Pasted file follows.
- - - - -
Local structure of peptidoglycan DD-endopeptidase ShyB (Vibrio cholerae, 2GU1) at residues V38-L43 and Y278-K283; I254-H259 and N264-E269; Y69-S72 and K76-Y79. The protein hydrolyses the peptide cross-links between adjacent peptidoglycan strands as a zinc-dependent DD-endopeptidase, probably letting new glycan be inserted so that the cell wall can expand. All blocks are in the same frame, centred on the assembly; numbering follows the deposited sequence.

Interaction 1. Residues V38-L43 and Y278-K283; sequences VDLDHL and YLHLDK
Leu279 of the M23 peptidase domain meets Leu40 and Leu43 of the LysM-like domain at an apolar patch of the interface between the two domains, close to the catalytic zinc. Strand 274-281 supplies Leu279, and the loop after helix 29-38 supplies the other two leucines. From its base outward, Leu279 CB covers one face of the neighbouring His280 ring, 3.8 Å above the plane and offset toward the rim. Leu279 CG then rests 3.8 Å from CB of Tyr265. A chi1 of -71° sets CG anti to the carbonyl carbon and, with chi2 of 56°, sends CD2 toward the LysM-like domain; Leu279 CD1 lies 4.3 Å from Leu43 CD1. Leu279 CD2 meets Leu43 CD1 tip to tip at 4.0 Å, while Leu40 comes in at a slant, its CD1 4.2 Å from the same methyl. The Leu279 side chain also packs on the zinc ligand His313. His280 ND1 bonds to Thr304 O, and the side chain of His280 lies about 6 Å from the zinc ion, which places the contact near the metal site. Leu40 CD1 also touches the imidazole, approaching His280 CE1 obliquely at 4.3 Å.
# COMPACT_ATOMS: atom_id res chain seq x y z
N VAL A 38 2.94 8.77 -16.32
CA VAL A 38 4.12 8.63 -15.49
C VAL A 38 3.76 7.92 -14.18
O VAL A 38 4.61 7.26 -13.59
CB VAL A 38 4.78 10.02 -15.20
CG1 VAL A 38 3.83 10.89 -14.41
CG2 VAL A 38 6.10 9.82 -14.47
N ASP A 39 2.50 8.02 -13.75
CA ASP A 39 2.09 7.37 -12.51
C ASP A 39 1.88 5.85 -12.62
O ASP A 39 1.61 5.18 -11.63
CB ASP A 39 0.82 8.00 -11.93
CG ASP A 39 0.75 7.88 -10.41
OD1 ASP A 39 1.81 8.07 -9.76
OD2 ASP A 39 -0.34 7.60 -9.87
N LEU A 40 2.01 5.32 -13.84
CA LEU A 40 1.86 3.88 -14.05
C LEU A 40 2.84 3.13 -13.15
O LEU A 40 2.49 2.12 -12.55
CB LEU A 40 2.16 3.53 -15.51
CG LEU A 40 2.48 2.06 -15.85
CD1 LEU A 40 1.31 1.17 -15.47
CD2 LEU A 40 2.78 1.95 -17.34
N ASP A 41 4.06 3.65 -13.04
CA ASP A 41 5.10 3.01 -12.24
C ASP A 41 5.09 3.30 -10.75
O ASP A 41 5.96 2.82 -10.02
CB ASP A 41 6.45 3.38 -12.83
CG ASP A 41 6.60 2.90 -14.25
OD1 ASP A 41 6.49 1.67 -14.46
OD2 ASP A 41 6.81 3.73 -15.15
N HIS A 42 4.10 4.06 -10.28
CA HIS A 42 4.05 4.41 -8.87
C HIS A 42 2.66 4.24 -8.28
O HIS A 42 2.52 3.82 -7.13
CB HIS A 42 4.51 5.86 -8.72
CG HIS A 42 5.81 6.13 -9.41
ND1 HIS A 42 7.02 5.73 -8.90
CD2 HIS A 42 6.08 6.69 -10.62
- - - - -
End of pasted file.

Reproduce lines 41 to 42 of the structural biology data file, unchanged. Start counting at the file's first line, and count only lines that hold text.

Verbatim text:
CG HIS A 42 5.81 6.13 -9.41
ND1 HIS A 42 7.02 5.73 -8.90